Writing that Twists the Knife
In this invigorating debut collection, Chanelle Benz proves to be a writer to watch for years to come
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The Man Who Shot Out My Eye is Dead is an invigorating debut story collection. Chanelle Benz writes with beauty and formal invention about an ever-expanding set of time periods and subjects, taking innumerable risks along the way. What makes it stand out, however, is the way Benz always keeps one eye looking towards whatever hurts the most.
The collection opens with “West of the Known,” which is set sometime between 1850 and 1912, back when New Mexico was a territory of the United States. It follows Lavenia, an orphan who is living with her Aunt, Uncle, and their abusive son. Her brother, Jackson, comes to take her with him, and she joins his group of bank robbers. Benz is acutely focused on how Lavenia’s gender changes the manner in which people treat her. The big stakes in the story play well, highlighting the treachery of navigating a sexist paradigm.
Benz hits her stride with the next story, “Adela, Primarily Known as The Black Voyage, Later Reprinted as Red Casket of the Heart.” The piece is written from a collective first-person perspective and footnoted as though it were an edited text in need of clarification. Adela is, more or less, trying to find love and the narrators are trying to exert control over when and with whom. Information about the characters comes slowly but steadily, and Benz knows how to use each drop to twist the dynamics. It works marvelously.
“All good story collections coalesce into something greater than the sum of their parts.”
Perhaps the most remarkable story in the collection is “The Peculiar Narrative of the Remarkable Particulars in the Life of Orrinda Thomas, An American Slave, Written by Herself.” Thomas is a talented writer and poet who goes to Louisiana from Massachusetts, where she lives, with Crawford, the man who is enslaving her but has told her she is free. It’s written as a series of personal letters, which Benz uses well. Thomas is always concerned with the safety and treatment of those who are enslaved on the plantation where she has been hired to perform, but the way her relationship to their subjugation and dehumanization changes when she learns of her own enslavement is powerful.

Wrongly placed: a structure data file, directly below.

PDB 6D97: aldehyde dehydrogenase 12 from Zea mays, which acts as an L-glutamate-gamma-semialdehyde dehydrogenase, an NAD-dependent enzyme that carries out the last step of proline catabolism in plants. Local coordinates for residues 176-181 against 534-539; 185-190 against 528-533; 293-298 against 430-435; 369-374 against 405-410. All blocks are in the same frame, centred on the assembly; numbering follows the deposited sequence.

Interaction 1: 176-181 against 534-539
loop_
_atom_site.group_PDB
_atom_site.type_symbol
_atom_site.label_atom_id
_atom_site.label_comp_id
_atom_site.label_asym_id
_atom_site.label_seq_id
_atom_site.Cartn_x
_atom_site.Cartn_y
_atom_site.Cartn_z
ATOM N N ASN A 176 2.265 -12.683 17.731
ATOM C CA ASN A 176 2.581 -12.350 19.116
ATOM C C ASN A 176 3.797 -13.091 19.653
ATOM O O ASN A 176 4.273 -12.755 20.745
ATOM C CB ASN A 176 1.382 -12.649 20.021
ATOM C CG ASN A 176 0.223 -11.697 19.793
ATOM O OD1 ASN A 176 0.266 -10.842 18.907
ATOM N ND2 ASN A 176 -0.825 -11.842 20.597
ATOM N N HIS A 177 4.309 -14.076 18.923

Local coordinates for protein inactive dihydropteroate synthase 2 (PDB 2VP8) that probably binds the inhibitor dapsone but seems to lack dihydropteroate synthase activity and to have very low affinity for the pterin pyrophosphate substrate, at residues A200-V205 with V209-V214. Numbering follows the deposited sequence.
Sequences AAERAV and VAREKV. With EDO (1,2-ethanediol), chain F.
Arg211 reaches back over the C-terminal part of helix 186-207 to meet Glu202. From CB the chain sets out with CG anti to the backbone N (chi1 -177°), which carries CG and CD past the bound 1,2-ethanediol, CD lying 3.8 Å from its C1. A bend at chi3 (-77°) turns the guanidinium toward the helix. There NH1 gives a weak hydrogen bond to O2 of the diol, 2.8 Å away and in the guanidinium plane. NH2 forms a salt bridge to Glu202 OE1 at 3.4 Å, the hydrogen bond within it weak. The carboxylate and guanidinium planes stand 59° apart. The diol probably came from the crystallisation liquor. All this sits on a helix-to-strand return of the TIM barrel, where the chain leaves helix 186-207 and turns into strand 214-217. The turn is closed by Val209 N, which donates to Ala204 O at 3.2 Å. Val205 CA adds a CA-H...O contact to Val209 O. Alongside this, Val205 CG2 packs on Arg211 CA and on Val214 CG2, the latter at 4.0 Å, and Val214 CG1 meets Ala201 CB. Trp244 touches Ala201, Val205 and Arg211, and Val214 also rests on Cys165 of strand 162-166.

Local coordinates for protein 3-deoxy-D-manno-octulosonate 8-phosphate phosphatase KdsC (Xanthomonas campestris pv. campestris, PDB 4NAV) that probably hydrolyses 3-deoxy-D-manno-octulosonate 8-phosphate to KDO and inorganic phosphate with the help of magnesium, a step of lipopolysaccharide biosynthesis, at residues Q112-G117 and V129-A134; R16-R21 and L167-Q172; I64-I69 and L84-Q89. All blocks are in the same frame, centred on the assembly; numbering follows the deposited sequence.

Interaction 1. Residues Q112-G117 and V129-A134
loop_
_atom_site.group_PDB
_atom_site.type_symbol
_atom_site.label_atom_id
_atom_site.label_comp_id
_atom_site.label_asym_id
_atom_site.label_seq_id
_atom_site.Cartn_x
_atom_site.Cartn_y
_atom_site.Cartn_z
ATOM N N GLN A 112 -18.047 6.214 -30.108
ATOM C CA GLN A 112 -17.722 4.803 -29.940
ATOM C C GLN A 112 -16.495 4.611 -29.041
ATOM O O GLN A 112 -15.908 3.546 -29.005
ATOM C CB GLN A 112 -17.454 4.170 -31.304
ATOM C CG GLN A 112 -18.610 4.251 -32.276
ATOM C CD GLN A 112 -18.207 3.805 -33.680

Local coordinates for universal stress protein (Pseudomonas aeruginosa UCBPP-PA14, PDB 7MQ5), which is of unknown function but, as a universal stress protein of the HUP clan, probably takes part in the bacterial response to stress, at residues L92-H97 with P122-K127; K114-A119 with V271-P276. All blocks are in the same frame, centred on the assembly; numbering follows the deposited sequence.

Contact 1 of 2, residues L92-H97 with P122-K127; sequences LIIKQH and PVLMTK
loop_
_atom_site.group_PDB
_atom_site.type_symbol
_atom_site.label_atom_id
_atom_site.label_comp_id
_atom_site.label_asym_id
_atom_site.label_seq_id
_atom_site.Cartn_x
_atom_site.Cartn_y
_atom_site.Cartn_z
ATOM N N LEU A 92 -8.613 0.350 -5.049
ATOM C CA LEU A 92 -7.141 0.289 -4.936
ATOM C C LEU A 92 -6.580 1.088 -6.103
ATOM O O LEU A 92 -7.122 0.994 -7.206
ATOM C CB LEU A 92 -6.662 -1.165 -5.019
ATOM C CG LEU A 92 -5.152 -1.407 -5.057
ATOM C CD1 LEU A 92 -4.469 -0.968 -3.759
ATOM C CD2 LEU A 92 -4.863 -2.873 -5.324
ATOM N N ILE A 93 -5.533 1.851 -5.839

All good story collections coalesce into something greater than the sum of their parts, but The Man Who Shot Out My Eye is Dead does so more than most. Benz has a deep understanding of the way people are marginalized by their gender, race, class, and other identities, and she finds a way to evoke that in every story. This creates a great deal of tension throughout the entire length of the book. The character’s never seem far from encountering what they — and by extension, the reader — fear most. This is felt deeply in James III, a story about a boy who has run away from home. The safety of the characters is never guaranteed and Benz makes sure the reader has no chance to escape.
The high-reaching success of most of these pieces makes the one — and there really is only one — story that doesn’t work hurt worse. “That We May All Be One Sheepfolde, or, O Saeculum Corruptisssiumum,” the book’s closing story, is ambitious and formally impressive, but the prose-style feels forced and, ultimately, it just doesn’t land.
Still, as a book, The Man Who Shot Out My Eye is Dead is exhilarating in a visceral way. Benz has an innate sense of what formal choices work best for a story, and that is clearest in “The Diplomat’s Daughter.”
After an opening heading, which reads, “The Kalahari Desert, Beirut, 2001–2011,” the story begins:
Natalia used to be a wife. His name was Erik. His name was Viggo. His name was Christien. His name was Lucas. His name was Nils.
He hit her. They had no children. He drove a motorcycle. Ran a company. Was a pastor, a surfer, an accountant. He taught her how to shoot, to drink, to bleed. Her husband. Her boss. Her man.
The story is told out of chronological order, but the headings are there to make it easy to follow. One character, Natalia’s husband, is referred to by many different names, interchangeably, because he is a mercenary and Natalia must call him different names at different times for their work. Benz manifests the confusion in the text so that the reader can feel it too, so that the reader can have all the necessary pieces of information to read a paragraph, or sentence, or word correctly and still be off-balance. Benz, more than most writers, has a sense of how to twist her words and style and structure to make what the characters are feeling levitate off the page.
This may be the most exciting debut story collection to come out since I Am an Executioner by Rajesh Parameswaran came out in 2012. Each story has its own surprising element, that, in the hands of Benz, feels wholly new and unique. The Man Who Shout Out My Eye is Dead is a wonderful achievement of a book. To speak of her potential — which seems limitless — seems to do a disservice to the great work she has already done. She is going to be a writer to watch for years. The stories in this collection are vital, and it’s only the beginning.